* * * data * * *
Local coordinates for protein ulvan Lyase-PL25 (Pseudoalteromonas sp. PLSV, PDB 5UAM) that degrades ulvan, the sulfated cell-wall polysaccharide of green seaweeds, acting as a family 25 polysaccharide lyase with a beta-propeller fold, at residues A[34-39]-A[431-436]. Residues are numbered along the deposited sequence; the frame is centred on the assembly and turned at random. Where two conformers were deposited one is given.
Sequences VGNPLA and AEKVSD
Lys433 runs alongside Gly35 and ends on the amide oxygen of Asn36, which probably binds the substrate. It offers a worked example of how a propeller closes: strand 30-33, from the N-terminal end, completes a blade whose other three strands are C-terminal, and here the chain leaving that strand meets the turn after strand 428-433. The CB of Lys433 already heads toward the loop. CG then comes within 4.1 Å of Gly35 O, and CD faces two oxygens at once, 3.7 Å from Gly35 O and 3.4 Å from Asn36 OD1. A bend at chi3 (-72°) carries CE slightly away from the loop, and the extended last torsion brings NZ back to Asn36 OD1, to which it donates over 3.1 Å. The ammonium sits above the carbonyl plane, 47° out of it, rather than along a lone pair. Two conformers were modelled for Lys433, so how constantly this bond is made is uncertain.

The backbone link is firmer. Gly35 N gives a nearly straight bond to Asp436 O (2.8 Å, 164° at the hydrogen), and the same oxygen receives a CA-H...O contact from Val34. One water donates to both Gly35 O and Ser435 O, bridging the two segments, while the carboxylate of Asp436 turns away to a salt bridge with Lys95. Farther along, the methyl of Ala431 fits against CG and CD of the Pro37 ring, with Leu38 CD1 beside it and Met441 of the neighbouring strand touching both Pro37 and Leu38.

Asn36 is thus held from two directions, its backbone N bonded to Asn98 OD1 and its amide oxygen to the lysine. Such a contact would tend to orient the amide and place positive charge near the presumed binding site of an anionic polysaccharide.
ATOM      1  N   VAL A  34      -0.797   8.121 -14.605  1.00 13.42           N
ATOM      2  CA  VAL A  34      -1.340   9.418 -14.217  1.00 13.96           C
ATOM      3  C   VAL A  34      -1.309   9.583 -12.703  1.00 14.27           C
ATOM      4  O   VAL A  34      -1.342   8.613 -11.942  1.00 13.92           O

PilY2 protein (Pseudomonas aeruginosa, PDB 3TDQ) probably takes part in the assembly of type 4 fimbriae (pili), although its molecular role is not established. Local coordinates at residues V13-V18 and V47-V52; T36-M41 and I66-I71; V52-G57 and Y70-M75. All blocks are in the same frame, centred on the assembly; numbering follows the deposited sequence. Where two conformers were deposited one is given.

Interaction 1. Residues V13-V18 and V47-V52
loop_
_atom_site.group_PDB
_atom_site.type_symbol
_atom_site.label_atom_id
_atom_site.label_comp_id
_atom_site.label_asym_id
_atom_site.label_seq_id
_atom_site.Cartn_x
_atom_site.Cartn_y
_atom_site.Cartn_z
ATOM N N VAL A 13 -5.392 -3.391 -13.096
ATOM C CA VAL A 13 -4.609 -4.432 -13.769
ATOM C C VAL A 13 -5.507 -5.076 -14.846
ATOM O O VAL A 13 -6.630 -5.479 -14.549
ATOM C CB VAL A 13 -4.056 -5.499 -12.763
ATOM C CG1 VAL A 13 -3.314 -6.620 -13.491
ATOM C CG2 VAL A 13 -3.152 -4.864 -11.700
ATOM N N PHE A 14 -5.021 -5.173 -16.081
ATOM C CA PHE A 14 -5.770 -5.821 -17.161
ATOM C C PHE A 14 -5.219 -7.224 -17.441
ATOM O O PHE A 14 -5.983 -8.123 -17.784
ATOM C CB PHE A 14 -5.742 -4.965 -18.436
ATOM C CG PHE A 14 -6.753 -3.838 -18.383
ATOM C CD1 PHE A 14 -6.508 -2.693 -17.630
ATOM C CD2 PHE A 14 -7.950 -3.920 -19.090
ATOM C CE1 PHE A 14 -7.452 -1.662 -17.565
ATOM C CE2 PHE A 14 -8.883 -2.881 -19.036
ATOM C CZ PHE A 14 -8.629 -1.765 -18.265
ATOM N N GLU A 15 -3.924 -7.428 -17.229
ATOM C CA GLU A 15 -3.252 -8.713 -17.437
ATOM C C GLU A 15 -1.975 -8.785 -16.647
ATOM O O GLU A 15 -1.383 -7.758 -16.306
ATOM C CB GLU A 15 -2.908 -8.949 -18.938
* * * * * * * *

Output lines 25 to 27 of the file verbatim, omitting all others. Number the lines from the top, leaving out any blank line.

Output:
ATOM O O VAL A 13 -6.630 -5.479 -14.549
ATOM C CB VAL A 13 -4.056 -5.499 -12.763
ATOM C CG1 VAL A 13 -3.314 -6.620 -13.491